In late October, I attended my first NAPFA conference. One illuminating session, “The Critical Issues Facing the Financial Advisory Profession,” was led by Bob Veres of Inside Information. Among other issues, a provocative dialogue between Bob and the audience focused on how we differentiate between real professionals and other advisers.
During and after the discussion, I wondered, “Who are the real professionals?” More specifically, how would I, a consumer, know one if I met one? A number of ideas engendered by the audience discussion offered the following as possible characteristics that distinguish real professionals from others in this industry. Real professionals:
- Are fiduciaries
- Are trusted by the client
- Offer lower-cost products
- Accept only fees
- Hold a degree achieved by mastering a bona fide body of knowledge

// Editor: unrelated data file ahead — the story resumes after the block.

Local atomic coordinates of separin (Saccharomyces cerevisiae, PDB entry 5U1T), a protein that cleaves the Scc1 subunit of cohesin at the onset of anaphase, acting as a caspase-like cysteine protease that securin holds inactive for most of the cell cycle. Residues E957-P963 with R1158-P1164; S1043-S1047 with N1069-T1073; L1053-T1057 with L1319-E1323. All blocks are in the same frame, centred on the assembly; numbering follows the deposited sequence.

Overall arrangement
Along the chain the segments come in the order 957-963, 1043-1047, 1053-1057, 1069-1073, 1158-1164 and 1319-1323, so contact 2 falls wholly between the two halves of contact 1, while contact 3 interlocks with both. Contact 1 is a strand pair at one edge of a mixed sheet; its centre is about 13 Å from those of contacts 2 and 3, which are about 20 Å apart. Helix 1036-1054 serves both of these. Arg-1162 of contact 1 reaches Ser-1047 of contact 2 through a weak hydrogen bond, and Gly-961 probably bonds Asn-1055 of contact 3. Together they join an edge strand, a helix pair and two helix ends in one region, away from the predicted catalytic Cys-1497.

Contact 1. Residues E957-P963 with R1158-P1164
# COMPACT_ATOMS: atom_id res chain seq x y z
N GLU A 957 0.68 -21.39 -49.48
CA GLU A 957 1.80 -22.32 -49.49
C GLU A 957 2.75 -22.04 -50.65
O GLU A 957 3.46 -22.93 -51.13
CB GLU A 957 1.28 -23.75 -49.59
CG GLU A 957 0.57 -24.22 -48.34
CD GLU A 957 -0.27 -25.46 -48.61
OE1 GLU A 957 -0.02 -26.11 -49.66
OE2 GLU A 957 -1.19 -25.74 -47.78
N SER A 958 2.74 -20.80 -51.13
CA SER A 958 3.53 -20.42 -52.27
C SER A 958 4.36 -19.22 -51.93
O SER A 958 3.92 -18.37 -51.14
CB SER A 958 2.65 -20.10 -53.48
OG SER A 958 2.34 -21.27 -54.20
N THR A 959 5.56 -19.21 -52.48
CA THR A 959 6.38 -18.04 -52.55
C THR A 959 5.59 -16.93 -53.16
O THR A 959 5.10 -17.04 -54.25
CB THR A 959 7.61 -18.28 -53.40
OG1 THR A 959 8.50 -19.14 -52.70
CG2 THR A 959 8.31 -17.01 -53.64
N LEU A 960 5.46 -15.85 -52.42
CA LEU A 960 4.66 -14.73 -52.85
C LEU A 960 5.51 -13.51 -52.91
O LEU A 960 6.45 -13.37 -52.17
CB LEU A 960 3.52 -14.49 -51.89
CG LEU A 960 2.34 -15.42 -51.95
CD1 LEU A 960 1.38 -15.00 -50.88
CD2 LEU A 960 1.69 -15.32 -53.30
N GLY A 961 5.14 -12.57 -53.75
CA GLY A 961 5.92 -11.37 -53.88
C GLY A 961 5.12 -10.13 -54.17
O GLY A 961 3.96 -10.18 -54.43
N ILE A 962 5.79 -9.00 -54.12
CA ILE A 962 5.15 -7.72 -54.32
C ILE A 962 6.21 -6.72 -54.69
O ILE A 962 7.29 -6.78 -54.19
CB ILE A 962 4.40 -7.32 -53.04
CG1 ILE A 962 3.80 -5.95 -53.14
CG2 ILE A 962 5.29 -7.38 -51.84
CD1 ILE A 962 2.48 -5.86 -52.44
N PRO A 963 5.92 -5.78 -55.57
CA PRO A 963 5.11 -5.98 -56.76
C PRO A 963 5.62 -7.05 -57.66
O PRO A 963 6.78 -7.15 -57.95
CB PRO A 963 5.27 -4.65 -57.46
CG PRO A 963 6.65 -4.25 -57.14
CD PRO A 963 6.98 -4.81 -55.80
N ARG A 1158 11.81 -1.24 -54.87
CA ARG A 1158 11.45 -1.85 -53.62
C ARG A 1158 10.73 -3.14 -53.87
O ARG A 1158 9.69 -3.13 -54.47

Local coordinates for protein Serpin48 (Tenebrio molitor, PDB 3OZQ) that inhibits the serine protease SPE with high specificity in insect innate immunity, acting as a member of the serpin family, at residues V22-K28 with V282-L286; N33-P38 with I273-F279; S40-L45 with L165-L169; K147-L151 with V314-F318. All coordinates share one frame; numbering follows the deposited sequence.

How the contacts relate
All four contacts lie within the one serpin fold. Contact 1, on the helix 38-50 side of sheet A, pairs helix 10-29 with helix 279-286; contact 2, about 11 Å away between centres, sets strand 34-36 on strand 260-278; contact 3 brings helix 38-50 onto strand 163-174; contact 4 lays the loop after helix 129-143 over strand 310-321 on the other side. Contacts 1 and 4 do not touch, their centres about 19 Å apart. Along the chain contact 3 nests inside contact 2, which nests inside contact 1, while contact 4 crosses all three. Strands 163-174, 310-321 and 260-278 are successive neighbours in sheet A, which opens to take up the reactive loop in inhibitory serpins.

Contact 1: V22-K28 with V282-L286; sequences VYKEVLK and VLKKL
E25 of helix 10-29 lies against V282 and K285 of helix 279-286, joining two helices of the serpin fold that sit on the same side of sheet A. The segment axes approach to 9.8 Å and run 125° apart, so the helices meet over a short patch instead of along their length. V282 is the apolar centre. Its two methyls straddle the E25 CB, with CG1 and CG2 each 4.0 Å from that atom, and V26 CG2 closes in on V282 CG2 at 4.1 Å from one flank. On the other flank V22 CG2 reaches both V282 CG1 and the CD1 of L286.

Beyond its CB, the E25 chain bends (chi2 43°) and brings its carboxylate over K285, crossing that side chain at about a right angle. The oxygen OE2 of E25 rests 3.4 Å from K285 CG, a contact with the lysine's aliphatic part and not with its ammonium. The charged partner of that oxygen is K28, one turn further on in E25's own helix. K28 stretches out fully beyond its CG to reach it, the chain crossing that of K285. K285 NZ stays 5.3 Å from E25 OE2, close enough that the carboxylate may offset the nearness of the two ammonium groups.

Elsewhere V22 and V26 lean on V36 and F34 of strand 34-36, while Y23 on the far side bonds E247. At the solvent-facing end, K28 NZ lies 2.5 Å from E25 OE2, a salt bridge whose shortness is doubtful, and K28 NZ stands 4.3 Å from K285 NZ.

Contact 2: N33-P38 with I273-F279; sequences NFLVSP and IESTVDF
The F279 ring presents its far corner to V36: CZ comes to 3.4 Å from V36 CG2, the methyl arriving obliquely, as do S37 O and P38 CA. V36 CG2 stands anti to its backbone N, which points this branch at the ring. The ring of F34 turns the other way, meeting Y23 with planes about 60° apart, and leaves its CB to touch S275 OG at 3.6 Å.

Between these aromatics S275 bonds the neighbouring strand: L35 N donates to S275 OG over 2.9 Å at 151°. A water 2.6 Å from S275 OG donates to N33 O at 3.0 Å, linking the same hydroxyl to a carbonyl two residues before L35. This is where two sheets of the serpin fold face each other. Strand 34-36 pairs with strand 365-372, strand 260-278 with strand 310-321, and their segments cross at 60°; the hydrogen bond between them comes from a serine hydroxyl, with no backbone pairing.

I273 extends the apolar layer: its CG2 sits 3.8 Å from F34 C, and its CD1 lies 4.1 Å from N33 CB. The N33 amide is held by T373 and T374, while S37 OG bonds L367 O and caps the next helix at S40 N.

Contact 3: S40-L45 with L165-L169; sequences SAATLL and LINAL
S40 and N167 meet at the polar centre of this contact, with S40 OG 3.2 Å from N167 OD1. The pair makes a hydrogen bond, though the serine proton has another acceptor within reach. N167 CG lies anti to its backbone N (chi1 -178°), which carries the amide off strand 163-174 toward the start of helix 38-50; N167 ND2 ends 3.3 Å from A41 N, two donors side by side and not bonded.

- Practice comprehensive planning
- Plan only and offer no products
But no consensus emerged.
Wikipedia lists seven criteria for what constitutes a professional, but more interesting is the note attached to the definition: “The neutrality of this section is disputed. Please see the discussion on the talk page. Please do not remove this message until the dispute is resolved (October 2009).”
I guess ours isn’t the only profession that struggles with the issue.
In fact, every group I have ever been a part of engages in this discussion. Do we call ourselves dietitians or nutritionists? Are coaches credentialed or do we simply refer to ourselves as members of the coaching profession. And forget about trying to define consulting. MD and JD are typical examples that most of us would point to as professions. Does the issue matter more to those who practice than it does to clients?
The discussion ended with me wondering about disreputable individuals who seem to invade every line of work. Is data available showing that certain groups have fewer or none? Perhaps the group without a single nefarious practitioner wins the title of “professional.”
What say you? Will the true professionals please stand and respond?
Managing Principle of Practice Management
Commonwealth Financial Network